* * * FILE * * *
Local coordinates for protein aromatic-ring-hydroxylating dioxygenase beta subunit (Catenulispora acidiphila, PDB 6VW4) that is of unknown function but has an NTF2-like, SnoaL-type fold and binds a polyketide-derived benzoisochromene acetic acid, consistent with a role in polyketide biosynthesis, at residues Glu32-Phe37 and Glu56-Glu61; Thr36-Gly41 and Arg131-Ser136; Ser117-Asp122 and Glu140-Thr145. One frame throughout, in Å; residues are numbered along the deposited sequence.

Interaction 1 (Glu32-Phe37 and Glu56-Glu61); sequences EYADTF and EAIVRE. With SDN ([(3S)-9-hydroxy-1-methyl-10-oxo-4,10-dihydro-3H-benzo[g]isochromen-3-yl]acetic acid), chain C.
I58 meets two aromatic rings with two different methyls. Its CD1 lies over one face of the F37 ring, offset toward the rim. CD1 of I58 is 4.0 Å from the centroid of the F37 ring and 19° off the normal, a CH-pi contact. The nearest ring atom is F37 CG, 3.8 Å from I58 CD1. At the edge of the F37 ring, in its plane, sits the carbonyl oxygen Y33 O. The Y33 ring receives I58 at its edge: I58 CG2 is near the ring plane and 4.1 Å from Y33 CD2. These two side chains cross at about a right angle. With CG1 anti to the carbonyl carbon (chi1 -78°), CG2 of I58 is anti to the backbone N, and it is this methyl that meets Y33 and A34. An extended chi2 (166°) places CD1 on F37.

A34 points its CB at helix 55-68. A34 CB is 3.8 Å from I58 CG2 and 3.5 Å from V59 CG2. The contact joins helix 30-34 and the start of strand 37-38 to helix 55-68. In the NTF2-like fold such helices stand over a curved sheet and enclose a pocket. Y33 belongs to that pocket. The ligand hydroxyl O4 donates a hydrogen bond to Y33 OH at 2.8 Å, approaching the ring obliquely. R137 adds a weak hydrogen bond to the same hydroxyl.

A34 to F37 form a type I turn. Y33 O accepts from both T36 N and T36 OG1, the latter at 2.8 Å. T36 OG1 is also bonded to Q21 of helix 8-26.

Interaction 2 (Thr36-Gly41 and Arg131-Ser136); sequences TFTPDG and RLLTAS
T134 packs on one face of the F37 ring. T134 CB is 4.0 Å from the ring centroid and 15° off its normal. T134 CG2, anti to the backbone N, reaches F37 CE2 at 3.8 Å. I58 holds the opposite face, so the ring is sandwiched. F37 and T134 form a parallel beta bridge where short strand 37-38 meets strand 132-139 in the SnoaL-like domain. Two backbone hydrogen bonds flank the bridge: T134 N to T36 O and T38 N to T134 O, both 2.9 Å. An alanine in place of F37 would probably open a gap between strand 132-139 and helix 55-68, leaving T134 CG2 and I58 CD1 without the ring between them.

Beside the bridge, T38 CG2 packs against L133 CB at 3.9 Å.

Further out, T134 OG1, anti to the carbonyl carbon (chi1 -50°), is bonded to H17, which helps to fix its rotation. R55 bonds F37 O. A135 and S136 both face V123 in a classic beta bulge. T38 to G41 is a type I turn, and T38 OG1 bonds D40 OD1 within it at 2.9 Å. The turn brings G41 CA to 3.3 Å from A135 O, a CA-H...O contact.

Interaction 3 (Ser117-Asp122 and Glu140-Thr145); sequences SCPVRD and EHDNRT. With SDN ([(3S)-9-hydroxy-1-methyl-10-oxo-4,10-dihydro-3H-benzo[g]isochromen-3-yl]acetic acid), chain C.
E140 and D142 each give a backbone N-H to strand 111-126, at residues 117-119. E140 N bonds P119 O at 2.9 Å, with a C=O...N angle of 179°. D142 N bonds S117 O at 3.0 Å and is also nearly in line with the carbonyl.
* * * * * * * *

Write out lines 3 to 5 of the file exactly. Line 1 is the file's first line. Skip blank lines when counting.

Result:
I58 meets two aromatic rings with two different methyls. Its CD1 lies over one face of the F37 ring, offset toward the rim. CD1 of I58 is 4.0 Å from the centroid of the F37 ring and 19° off the normal, a CH-pi contact. The nearest ring atom is F37 CG, 3.8 Å from I58 CD1. At the edge of the F37 ring, in its plane, sits the carbonyl oxygen Y33 O. The Y33 ring receives I58 at its edge: I58 CG2 is near the ring plane and 4.1 Å from Y33 CD2. These two side chains cross at about a right angle. With CG1 anti to the carbonyl carbon (chi1 -78°), CG2 of I58 is anti to the backbone N, and it is this methyl that meets Y33 and A34. An extended chi2 (166°) places CD1 on F37.

A34 points its CB at helix 55-68. A34 CB is 3.8 Å from I58 CG2 and 3.5 Å from V59 CG2. The contact joins helix 30-34 and the start of strand 37-38 to helix 55-68. In the NTF2-like fold such helices stand over a curved sheet and enclose a pocket. Y33 belongs to that pocket. The ligand hydroxyl O4 donates a hydrogen bond to Y33 OH at 2.8 Å, approaching the ring obliquely. R137 adds a weak hydrogen bond to the same hydroxyl.

A34 to F37 form a type I turn. Y33 O accepts from both T36 N and T36 OG1, the latter at 2.8 Å. T36 OG1 is also bonded to Q21 of helix 8-26.